The Development of Insurtech – Q&A with Mark Tattersall, Founder of BackNine Insurance

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For the longest time, the insurance industry was at a standstill. Insurance claims took weeks if not months to be processed, receiving a quote was strenuous, and this was all whilst only dealing with one company. This arduous process then had to be repeated with each individual insurance provider involved. However, in the last decade, technology has revolutionised this sector, as a customer’s most precious resource: time, is given back to them.

Traditionally, customers wanting a policy were assigned a risk category which made premiums go up or down depending on the risk to the company. A heavy smoker would have to pay more for life insurance than a non-smoker, while a young driver will have to pay a higher premium for car insurance than someone older. 

Though seemingly straightforward, lumping people together in risk categories was profitable for the company but resulted in some paying more than they should. This is where insurtech comes in, as one of its aims is to change the way risk is calculated resulting in fairer pricing of premiums.

To fully understand the extent insurtech has had on the insurance industry, The Fintech Times spoke to Mark Tattersall of BackNine Insurance. With over 45 years of experience in the field, Tattersall has seen the way in which the insurance market has adapted to new changes, seeing what stuck and what hasn’t, whilst also allowing him to see what systems could be capitalised on. Here were his responses on how insurtech has developed and how his company, BackNine, have been able to capitalise on it.

What have been some of the biggest changes you have seen in the insurance industry, specifically within BackNine?

Typically, there was the career system: you would train your skills in video conferencing and how to sell, before going out on the street and selling for a couple of years, normally straight out of college. An insurance seller would meet with a client, speak to them for a few hours and then hopefully take on an application. The same technology had been used for roughly 30 years as there was little innovation meaning it was quite outdated. The idea of an agent selling insurance, then putting it through a back-room house like ours was how the old career system worked. However, the insurtech boom changed everything and aimed to make things easier.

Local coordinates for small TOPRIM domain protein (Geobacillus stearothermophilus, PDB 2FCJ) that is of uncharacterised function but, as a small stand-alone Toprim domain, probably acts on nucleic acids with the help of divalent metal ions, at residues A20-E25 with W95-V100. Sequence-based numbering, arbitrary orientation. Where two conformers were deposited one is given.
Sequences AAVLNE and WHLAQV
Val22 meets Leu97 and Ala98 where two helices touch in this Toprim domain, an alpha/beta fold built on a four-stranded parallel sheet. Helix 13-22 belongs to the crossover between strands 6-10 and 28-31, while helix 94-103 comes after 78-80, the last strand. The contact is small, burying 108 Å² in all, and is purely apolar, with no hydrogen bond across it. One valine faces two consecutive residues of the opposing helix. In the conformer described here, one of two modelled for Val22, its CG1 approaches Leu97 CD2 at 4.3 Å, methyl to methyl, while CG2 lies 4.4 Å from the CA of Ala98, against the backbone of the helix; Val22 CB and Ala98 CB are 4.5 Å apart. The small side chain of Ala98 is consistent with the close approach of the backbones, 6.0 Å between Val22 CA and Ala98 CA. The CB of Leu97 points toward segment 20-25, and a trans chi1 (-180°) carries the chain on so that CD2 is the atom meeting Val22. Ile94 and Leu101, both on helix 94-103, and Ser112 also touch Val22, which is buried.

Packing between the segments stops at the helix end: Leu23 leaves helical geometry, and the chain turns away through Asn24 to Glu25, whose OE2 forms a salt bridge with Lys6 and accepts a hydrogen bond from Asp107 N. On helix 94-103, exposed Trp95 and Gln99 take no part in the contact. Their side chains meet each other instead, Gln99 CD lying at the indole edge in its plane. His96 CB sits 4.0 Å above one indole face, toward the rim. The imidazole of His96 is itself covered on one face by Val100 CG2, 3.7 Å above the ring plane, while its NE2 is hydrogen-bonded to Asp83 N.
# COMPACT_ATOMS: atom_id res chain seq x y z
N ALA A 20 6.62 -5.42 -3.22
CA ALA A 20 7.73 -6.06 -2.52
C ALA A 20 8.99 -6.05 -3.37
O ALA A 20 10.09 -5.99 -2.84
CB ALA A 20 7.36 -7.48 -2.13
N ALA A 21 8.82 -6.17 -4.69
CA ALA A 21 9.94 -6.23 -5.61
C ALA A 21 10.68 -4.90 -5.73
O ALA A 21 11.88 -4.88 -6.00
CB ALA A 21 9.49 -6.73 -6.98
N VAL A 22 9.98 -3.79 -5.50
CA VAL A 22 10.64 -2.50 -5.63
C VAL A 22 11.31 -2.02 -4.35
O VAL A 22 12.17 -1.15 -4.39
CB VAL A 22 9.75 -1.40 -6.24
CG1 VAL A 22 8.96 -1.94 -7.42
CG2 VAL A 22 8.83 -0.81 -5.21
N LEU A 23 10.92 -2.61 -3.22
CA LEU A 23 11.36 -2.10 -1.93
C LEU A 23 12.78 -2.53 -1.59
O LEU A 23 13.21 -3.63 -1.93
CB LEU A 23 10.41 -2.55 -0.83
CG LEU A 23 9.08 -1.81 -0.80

At BackNine a new CRM was created called BOSS (back-office support system). This CRM led to the creation of a new platform called Quote-and-Apply, which had been in the works for six years before the start of the pandemic. The API is designed to instantaneously recognise exactly which company is best for each situation, for example, if there is a medical issue, it will go to a specific company to deal with this. You go on the website, you’re quoted, it’ll be white labelled under your agency’s name and your client can start an application right away. The client can also be assisted by a financial advisor or come back to the link at a later date as it still works for a month after it is done.

Ultimately, the platform has created a bridge, not just to life insurance people selling life insurance, but also to other insurance fields, like property and casualty insurance

What problems has insurtech solved?

In short, insurtech has given back people their time. Previously, someone would show up at your apartment and hassle you to buy insurance and after five minutes you’d know if you wanted it or not, but the seller would stay there for much longer. If you did want it, applications would go through an underwriting process that would normally take between three weeks and two months as it was 12 pages long. This timing issue was the biggest problem.